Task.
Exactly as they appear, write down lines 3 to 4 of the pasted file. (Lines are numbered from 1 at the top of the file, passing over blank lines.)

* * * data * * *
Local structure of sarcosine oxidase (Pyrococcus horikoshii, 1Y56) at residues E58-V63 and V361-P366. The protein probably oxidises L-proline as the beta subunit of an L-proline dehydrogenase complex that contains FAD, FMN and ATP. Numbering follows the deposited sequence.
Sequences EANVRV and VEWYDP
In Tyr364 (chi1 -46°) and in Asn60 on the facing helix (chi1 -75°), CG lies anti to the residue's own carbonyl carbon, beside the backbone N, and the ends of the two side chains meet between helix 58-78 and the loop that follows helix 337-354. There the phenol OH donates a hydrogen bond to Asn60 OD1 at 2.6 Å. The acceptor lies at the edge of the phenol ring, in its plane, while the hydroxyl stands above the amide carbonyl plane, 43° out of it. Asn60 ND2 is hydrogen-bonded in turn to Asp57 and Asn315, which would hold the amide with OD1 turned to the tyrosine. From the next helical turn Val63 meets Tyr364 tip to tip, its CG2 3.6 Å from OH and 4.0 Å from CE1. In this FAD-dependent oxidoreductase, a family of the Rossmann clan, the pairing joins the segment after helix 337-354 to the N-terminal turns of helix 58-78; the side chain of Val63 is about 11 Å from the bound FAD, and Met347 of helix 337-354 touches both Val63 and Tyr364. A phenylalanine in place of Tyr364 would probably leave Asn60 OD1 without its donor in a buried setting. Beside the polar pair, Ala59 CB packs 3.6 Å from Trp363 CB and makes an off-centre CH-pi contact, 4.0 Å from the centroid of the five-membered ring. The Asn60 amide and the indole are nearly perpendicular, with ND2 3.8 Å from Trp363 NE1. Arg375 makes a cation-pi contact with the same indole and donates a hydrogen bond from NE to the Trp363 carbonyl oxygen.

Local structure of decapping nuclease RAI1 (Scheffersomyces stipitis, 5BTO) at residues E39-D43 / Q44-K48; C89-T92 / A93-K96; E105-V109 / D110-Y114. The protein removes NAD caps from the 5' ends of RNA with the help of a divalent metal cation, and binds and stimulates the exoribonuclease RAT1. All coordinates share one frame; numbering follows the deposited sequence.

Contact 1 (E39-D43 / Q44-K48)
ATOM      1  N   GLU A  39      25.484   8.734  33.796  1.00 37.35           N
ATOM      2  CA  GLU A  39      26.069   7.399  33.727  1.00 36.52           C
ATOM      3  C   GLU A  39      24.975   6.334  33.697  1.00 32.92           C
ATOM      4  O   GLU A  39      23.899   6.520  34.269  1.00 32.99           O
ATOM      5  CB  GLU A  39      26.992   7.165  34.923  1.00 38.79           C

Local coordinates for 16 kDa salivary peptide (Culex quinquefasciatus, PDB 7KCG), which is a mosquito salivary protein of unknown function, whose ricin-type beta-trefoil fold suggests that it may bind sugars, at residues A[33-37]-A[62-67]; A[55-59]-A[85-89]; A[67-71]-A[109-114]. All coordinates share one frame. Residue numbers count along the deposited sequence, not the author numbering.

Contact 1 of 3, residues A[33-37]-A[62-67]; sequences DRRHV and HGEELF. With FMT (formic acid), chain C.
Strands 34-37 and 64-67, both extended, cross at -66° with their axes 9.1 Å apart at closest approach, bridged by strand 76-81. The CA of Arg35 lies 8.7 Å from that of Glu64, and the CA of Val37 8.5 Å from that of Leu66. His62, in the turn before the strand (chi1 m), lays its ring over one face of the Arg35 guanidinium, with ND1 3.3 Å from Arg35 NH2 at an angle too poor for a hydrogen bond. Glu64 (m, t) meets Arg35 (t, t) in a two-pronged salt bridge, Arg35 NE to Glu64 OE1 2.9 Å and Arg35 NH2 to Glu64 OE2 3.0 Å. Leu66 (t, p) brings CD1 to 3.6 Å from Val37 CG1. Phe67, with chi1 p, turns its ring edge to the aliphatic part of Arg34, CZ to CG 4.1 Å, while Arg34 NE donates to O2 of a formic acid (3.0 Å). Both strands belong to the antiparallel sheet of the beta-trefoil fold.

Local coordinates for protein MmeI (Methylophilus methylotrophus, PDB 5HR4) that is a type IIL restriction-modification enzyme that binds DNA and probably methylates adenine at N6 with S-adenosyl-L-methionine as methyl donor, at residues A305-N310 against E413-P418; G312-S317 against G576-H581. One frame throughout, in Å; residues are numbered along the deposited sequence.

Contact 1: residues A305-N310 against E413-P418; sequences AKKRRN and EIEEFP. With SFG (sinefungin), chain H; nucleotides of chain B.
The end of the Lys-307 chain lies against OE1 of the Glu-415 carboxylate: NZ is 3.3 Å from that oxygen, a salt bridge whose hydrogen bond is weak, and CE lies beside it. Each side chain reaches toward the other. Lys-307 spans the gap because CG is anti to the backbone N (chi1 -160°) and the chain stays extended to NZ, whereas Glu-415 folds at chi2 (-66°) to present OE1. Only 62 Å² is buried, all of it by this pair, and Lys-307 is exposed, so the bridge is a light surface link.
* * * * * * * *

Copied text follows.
In Tyr364 (chi1 -46°) and in Asn60 on the facing helix (chi1 -75°), CG lies anti to the residue's own carbonyl carbon, beside the backbone N, and the ends of the two side chains meet between helix 58-78 and the loop that follows helix 337-354. There the phenol OH donates a hydrogen bond to Asn60 OD1 at 2.6 Å. The acceptor lies at the edge of the phenol ring, in its plane, while the hydroxyl stands above the amide carbonyl plane, 43° out of it. Asn60 ND2 is hydrogen-bonded in turn to Asp57 and Asn315, which would hold the amide with OD1 turned to the tyrosine. From the next helical turn Val63 meets Tyr364 tip to tip, its CG2 3.6 Å from OH and 4.0 Å from CE1. In this FAD-dependent oxidoreductase, a family of the Rossmann clan, the pairing joins the segment after helix 337-354 to the N-terminal turns of helix 58-78; the side chain of Val63 is about 11 Å from the bound FAD, and Met347 of helix 337-354 touches both Val63 and Tyr364. A phenylalanine in place of Tyr364 would probably leave Asn60 OD1 without its donor in a buried setting. Beside the polar pair, Ala59 CB packs 3.6 Å from Trp363 CB and makes an off-centre CH-pi contact, 4.0 Å from the centroid of the five-membered ring. The Asn60 amide and the indole are nearly perpendicular, with ND2 3.8 Å from Trp363 NE1. Arg375 makes a cation-pi contact with the same indole and donates a hydrogen bond from NE to the Trp363 carbonyl oxygen.

Local structure of decapping nuclease RAI1 (Scheffersomyces stipitis, 5BTO) at residues E39-D43 / Q44-K48; C89-T92 / A93-K96; E105-V109 / D110-Y114. The protein removes NAD caps from the 5' ends of RNA with the help of a divalent metal cation, and binds and stimulates the exoribonuclease RAT1. All coordinates share one frame; numbering follows the deposited sequence.